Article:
Meaning of Rule of Law:
The term ‘Rule of Law’ is taken from England. It means that no man is above the law and that every person is subject to the jurisdiction of ordinary courts of law, irrespective of his rank and position. ‘Rule of Law’ requires that no person should be subjected to harsh, uncivilised or arbitrary treatment.
Rule of Law under Indian Constitution:
The constitution of India guarantees equality before the law, as an aspect of the rule of law, under Article-14.
Under Article 32, the Supreme Court has power to issue writes in the nature of Habeas Corpus, mandamus, prohibition, quo warrantor and certiorari. It is also given power of judicial review to prevent any ultra vires law,”to preserve ‘Rule of Law’ Article 15 and 16 of right to equality and Article 19, 20 and 21 in form of right to life and liberty are provisions of our constitution to this affect.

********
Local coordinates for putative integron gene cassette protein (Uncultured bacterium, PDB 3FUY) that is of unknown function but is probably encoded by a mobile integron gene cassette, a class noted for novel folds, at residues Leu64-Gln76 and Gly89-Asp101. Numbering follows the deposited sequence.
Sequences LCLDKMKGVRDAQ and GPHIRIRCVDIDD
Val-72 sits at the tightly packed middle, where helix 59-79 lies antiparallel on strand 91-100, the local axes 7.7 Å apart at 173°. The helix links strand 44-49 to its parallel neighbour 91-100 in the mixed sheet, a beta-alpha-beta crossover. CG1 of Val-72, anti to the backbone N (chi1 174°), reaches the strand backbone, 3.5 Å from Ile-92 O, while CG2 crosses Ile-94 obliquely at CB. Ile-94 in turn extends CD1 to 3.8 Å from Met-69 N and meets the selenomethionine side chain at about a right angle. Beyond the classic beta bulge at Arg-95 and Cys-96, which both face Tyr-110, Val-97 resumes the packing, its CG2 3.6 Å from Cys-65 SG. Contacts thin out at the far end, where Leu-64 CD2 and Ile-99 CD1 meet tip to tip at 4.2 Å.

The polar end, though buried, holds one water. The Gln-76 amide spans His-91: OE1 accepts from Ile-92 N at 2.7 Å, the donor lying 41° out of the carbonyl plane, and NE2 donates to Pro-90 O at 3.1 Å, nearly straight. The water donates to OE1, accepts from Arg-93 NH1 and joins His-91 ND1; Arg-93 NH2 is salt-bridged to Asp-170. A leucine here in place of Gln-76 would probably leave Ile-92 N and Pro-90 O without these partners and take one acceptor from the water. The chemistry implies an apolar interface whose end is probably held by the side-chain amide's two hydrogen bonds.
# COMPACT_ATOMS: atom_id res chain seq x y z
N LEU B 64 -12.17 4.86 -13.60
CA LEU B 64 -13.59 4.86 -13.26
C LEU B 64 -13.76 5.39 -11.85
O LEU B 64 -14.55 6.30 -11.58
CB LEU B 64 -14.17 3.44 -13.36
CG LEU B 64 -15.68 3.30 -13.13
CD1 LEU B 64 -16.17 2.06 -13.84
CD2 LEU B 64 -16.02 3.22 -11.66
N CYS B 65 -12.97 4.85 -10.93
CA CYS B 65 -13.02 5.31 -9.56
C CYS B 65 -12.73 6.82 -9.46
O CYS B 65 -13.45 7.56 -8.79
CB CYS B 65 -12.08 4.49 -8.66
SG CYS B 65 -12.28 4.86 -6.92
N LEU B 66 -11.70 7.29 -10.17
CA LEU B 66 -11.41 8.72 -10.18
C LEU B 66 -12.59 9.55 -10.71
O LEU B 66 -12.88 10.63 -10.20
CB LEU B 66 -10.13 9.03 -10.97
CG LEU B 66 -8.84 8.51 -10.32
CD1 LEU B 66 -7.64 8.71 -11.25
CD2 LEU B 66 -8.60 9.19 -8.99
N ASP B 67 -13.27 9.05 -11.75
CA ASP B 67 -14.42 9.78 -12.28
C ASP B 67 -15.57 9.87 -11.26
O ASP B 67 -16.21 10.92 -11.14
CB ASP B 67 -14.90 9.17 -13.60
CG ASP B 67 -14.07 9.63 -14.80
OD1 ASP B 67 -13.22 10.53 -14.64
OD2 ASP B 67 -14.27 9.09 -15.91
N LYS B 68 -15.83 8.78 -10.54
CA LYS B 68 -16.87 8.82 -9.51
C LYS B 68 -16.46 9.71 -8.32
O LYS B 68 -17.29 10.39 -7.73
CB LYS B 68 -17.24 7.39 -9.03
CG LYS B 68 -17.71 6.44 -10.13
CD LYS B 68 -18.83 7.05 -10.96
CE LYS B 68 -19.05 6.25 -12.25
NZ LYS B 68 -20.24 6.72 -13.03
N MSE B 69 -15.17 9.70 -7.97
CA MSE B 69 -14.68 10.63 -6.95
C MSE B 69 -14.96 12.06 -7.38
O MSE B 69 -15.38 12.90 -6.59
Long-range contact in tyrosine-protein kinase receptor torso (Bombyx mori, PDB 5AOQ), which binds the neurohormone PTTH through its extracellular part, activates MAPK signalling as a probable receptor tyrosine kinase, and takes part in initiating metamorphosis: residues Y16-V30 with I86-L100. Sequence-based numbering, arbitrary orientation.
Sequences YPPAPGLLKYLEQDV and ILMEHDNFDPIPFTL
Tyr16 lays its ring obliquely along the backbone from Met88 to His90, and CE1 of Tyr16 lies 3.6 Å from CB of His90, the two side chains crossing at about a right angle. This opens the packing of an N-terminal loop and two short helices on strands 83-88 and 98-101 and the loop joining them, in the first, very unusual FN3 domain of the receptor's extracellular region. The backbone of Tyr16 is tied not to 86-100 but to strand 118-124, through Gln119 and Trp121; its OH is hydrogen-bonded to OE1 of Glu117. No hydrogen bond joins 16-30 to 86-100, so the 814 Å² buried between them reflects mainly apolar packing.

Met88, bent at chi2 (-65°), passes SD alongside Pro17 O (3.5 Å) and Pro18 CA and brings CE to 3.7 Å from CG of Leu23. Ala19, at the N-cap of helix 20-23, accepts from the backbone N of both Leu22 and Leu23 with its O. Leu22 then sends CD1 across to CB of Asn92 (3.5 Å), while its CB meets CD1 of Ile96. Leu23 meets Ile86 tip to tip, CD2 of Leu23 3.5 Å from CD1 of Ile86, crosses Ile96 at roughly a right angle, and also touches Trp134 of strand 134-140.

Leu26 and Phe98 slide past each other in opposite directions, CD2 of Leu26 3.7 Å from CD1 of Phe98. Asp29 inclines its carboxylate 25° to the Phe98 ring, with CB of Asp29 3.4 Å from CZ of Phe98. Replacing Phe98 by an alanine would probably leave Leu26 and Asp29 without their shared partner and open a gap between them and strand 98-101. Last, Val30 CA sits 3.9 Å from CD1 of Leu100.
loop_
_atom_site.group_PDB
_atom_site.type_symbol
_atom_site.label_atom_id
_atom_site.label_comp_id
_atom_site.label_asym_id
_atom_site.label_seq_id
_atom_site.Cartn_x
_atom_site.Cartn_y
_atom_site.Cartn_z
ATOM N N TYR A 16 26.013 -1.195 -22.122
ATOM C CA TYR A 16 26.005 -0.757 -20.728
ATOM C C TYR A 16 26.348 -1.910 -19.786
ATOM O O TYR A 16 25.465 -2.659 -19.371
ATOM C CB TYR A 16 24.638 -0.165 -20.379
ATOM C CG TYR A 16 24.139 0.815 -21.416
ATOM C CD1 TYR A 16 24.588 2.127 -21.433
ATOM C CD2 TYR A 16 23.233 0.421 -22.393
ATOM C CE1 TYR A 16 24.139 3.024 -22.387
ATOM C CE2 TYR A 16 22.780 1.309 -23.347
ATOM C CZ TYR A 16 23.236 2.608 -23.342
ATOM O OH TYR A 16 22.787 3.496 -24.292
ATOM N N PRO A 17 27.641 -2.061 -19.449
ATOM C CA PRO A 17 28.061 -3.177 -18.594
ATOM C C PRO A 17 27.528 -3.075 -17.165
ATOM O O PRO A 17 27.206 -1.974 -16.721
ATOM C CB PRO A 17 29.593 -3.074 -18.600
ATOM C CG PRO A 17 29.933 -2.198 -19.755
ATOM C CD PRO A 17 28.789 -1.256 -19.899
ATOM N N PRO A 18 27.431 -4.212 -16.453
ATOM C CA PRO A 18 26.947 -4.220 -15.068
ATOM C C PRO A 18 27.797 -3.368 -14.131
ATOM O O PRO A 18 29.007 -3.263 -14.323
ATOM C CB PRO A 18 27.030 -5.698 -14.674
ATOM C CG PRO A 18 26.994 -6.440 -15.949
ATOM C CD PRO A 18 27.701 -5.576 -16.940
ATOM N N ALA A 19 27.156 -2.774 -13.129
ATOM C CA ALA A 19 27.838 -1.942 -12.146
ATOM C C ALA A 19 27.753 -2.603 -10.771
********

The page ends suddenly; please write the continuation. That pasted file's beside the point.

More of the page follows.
In India, no one has very arbitrary power, except the powers given by the law. The constitution is the Supreme Court law of the land and even the government derives its authority from it. This effectuates the supremacy of law.
Everyone, in India are subject to same laws, without any discrimination, court takes into account no rank or condition
However, the president and the governors (under Article 361) are given special exemptions. Armed forces personnels are treated by armed laws, officials are given same immunities etc. But these provision do not negate the effectiveness of the rule of law in India, because their provisions are also made by laws, under various provisions of the constitution.
From a poor person to the president, be it a police constable or a collector, are treated by law.
Thus, the Indian constitution effectively applies the rule of law. The Supreme Court in the case of India Nehru, Gandhiji vs. Raj Narain – 1975 held that the rule of law embodied in Article 14 is the ‘basic structure’ of the Indian constitution and hence it cannot be destroyed even by an amendment of the constitution under Article 368 of the constitution.